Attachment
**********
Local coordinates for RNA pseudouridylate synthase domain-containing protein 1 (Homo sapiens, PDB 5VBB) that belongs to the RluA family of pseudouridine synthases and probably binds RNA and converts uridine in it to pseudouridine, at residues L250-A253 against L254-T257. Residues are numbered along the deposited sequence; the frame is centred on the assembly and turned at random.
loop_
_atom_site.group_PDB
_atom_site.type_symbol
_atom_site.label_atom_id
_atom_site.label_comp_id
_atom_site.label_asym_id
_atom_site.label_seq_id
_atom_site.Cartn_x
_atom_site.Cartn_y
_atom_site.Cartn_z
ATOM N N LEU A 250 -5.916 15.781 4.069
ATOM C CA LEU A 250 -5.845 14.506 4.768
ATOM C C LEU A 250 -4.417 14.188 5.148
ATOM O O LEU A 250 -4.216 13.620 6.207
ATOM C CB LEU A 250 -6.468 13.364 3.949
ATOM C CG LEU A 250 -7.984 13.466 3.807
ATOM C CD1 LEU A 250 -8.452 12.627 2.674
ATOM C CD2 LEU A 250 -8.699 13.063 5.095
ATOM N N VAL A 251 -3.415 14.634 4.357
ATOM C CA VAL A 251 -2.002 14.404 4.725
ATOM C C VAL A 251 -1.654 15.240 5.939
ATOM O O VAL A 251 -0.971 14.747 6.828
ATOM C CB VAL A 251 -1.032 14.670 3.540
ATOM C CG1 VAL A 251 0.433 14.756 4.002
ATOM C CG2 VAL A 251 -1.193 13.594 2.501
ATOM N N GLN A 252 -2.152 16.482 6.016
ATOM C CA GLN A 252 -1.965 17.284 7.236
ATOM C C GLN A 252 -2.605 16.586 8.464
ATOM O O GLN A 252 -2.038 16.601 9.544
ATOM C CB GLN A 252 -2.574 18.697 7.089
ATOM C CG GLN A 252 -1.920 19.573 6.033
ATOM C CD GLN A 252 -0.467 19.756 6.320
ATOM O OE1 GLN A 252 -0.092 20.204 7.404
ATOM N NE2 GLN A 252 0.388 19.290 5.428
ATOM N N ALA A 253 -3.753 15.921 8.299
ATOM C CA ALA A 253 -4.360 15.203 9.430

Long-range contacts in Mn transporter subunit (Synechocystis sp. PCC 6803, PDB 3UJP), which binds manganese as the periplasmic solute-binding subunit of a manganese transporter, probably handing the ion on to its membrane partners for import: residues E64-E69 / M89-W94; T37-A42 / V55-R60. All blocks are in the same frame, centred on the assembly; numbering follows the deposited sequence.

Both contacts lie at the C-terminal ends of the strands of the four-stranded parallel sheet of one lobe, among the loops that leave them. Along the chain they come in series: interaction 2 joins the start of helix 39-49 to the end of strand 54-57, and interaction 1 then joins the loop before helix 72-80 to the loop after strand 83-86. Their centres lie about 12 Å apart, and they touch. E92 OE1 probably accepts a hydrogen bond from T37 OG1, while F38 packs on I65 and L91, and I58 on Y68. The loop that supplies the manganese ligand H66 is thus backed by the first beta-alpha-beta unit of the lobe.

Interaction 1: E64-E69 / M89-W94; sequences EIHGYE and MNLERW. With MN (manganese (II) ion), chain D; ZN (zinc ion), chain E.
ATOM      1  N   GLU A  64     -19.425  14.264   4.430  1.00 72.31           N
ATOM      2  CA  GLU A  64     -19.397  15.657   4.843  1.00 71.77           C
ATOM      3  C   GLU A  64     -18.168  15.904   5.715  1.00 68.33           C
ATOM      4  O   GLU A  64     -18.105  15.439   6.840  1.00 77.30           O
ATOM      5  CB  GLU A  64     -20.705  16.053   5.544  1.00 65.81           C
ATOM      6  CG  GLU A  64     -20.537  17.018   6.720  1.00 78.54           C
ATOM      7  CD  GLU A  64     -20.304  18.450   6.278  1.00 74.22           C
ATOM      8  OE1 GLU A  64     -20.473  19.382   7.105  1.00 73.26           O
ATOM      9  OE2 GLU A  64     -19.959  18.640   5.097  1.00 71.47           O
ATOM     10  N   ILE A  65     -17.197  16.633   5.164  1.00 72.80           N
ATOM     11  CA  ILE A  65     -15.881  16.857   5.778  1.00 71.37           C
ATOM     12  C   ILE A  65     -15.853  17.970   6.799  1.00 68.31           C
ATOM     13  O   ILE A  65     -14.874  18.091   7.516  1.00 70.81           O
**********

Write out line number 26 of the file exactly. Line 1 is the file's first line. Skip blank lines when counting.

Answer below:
ATOM C CG2 VAL A 251 -1.193 13.594 2.501